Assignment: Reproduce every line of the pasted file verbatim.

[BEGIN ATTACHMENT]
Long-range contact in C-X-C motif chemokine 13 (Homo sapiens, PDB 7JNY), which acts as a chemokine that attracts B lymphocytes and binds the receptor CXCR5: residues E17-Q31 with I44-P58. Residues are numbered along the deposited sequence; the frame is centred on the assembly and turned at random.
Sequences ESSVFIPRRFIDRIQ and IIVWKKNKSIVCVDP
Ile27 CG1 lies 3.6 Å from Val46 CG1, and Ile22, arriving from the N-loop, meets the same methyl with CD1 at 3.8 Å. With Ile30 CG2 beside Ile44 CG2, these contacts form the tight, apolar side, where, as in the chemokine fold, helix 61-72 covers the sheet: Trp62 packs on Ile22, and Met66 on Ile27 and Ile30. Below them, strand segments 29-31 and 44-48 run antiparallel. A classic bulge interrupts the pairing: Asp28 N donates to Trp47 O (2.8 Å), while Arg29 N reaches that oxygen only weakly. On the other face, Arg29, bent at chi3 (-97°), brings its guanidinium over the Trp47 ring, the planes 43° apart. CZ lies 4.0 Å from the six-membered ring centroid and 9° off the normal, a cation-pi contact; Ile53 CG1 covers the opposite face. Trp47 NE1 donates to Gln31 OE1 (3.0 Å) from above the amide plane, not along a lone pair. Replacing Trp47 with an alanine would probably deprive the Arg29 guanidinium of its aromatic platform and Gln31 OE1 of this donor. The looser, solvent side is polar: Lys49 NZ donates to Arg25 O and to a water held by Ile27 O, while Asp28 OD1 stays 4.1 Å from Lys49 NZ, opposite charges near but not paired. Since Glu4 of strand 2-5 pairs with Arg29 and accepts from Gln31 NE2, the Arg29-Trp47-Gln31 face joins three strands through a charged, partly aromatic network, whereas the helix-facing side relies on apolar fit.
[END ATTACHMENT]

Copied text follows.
Long-range contact in C-X-C motif chemokine 13 (Homo sapiens, PDB 7JNY), which acts as a chemokine that attracts B lymphocytes and binds the receptor CXCR5: residues E17-Q31 with I44-P58. Residues are numbered along the deposited sequence; the frame is centred on the assembly and turned at random.
Sequences ESSVFIPRRFIDRIQ and IIVWKKNKSIVCVDP
Ile27 CG1 lies 3.6 Å from Val46 CG1, and Ile22, arriving from the N-loop, meets the same methyl with CD1 at 3.8 Å. With Ile30 CG2 beside Ile44 CG2, these contacts form the tight, apolar side, where, as in the chemokine fold, helix 61-72 covers the sheet: Trp62 packs on Ile22, and Met66 on Ile27 and Ile30. Below them, strand segments 29-31 and 44-48 run antiparallel. A classic bulge interrupts the pairing: Asp28 N donates to Trp47 O (2.8 Å), while Arg29 N reaches that oxygen only weakly. On the other face, Arg29, bent at chi3 (-97°), brings its guanidinium over the Trp47 ring, the planes 43° apart. CZ lies 4.0 Å from the six-membered ring centroid and 9° off the normal, a cation-pi contact; Ile53 CG1 covers the opposite face. Trp47 NE1 donates to Gln31 OE1 (3.0 Å) from above the amide plane, not along a lone pair. Replacing Trp47 with an alanine would probably deprive the Arg29 guanidinium of its aromatic platform and Gln31 OE1 of this donor. The looser, solvent side is polar: Lys49 NZ donates to Arg25 O and to a water held by Ile27 O, while Asp28 OD1 stays 4.1 Å from Lys49 NZ, opposite charges near but not paired. Since Glu4 of strand 2-5 pairs with Arg29 and accepts from Gln31 NE2, the Arg29-Trp47-Gln31 face joins three strands through a charged, partly aromatic network, whereas the helix-facing side relies on apolar fit.